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How to assess offering a childcare benefit

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Saturday, September 01, 2007

IT’S A COMPETITIVE WORKPLACE out there and attracting and retaining valuable employees is no easy feat. Offering childcare options is one of the ways employers can increase their appeal to potential workers.

Ty Durekas, CEO of San Francisco-based Children’s Creative Learning Centers, a division of Portland-based Knowledge Learning Corp., says companies have a couple of options when it comes to establishing childcare. Opening up a daycare center within company headquarters isn’t a choice for many employers, but neither is it the only way to offer a childcare benefit.

After completing a needs assessment and determining what type of childcare employees would most like — infants and young children or summer programs to name a few — Durekas encourages employers to look at the availability of space.

If creating onsite space isn’t possible, companies should broaden their search to about a mile outside of the office, looking for other childcare providers that could become potential partners.

Many companies choose to pool resources with a local provider such as CCLC or join a consortium center rather than build their own onsite care facilities.

“At a consortium center, employers share expenses for high-quality care,” says Durekas.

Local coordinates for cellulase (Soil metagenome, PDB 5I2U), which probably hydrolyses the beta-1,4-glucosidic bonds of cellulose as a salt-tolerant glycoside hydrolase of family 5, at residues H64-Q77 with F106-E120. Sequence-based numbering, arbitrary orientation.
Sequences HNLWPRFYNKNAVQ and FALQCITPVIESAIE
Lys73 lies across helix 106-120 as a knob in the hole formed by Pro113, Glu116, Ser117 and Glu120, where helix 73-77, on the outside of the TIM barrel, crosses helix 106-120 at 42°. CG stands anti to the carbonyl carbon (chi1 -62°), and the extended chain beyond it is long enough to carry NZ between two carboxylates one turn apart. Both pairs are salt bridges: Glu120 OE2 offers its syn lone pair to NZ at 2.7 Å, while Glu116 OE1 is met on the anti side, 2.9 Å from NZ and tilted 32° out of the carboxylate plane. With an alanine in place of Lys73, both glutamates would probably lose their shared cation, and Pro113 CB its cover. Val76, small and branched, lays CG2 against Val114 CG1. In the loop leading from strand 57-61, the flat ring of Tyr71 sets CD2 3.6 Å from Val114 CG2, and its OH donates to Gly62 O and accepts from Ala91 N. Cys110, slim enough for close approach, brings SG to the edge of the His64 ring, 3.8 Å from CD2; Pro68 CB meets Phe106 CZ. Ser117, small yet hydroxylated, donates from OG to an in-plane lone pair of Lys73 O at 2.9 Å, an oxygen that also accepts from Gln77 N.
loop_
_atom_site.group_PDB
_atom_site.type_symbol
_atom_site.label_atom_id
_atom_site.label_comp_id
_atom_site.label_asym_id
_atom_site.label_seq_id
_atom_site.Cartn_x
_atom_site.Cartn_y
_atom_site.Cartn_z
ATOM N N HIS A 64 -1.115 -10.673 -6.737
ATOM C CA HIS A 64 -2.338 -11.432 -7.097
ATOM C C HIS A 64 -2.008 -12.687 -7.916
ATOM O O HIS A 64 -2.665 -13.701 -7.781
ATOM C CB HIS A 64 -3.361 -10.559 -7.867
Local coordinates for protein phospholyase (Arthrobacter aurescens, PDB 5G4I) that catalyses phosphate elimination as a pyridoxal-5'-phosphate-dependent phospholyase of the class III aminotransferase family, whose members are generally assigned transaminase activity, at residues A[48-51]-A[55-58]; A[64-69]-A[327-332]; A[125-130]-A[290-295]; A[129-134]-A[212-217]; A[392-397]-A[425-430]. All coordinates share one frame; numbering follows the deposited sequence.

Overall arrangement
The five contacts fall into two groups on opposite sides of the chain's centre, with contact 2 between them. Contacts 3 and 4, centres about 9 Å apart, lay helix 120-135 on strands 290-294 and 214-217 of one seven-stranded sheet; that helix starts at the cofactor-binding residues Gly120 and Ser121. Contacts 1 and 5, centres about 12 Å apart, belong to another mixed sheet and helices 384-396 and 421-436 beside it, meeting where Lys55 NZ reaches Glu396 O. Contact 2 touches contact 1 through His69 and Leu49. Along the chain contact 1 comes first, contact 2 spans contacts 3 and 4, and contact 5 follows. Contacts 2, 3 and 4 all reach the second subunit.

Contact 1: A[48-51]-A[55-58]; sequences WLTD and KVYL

Durekas estimates that a 10,000 square-foot facility serving 100 children, in a company of about 2,000 employees, would cost about $2 million to build from scratch. That price tag could drop by half if space is found in another building such as a consortium center.

Another option for daycare is sponsorship. The federal government, the City of Portland and Metro sponsor the four sites of the Joyful Noise Child Development Center. In a sponsorship, children of the sponsor’s employees are given priority for placement.

Joyful Noise director Heidi Anderson says being able to have one’s children in close proximity is a huge benefit to employees.   

In the end providing childcare demonstrates the company’s understanding of their workforce and their needs. Childcare can help attract and retain employees, says Durekas.

“It drives hiring,” he says. “It’s a fantastic tool employees look for.”

Sometimes what’s best for Junior is also best for the boss.

COLLEEN MORAN


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